Moving again and I find myself touching up the finishes of our furniture pieces. Because they are old solid hardwoods, a bit of fine sandpaper and some furniture polish/oil touches up the nicks nicely. I think to myself that folks pay oodles for "distressed" pine from Ireland and elsewhere - whereas I have my own version! Think of that when acquiring furniture! Old solid wood pieces (out of oak, maple, pine, beech, walnut etc.) wear much better than modern veneers/laminates (which are very difficult to refinish) and are at about the same price or less!
Actually are much less-- at thrift stores and Salvation Army stores. Your job-- learn to spot the "real thing"-- and it is a learning thing-- you may need to talk to someone who has made furniture-- but some of the tips include-- dovetail joints-- dust bottoms between drawers and the next one down--drawer guides with tracks to run on-- weight-- there is no way a plastic finish plywood or pressed wood dresser will weigh like the real thing!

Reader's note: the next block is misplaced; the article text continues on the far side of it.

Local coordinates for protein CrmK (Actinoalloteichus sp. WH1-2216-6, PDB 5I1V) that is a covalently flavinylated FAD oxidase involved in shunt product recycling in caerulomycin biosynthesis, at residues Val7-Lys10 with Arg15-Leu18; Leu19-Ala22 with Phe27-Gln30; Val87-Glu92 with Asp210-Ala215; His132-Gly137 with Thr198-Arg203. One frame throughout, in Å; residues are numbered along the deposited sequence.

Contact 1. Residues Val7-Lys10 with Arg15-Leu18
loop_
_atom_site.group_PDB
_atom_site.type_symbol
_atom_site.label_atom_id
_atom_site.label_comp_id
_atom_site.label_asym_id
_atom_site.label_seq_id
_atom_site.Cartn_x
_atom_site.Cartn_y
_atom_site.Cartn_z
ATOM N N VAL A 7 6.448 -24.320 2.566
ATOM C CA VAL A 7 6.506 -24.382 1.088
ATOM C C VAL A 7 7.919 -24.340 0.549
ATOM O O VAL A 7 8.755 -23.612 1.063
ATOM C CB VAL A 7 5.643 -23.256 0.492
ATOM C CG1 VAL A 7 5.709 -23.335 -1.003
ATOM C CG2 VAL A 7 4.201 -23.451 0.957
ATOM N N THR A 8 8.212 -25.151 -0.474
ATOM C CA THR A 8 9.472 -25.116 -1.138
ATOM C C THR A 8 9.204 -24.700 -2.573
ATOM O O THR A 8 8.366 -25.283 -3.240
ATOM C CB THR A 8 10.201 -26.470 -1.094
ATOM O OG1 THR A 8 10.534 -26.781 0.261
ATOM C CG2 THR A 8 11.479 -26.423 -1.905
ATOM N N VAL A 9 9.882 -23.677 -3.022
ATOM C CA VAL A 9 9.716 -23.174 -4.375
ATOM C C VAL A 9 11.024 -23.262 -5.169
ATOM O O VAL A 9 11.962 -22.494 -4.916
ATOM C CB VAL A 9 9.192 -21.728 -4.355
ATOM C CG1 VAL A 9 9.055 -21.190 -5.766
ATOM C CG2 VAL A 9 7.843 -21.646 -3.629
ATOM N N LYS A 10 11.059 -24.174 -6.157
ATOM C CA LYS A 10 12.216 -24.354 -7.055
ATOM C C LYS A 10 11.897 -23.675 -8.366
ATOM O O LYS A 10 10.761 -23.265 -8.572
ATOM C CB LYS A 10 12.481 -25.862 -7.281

I can definitely agree with this! When my husband and I found out I was pregnant with our first kid, he immediately started building the crib from oak. Of course, it's not going to be painted but we're going to polyurethane it instead. We spent the same amount (if not less) than we would have on a preassembled crib. My sister-in-law bad a preassembled crib that didn't even make it past their second child! This one will hold up for years, if we decide to have more kids. The joints are mortisse and tendon (sp), which will hold up longer than screws. It's a fun project!
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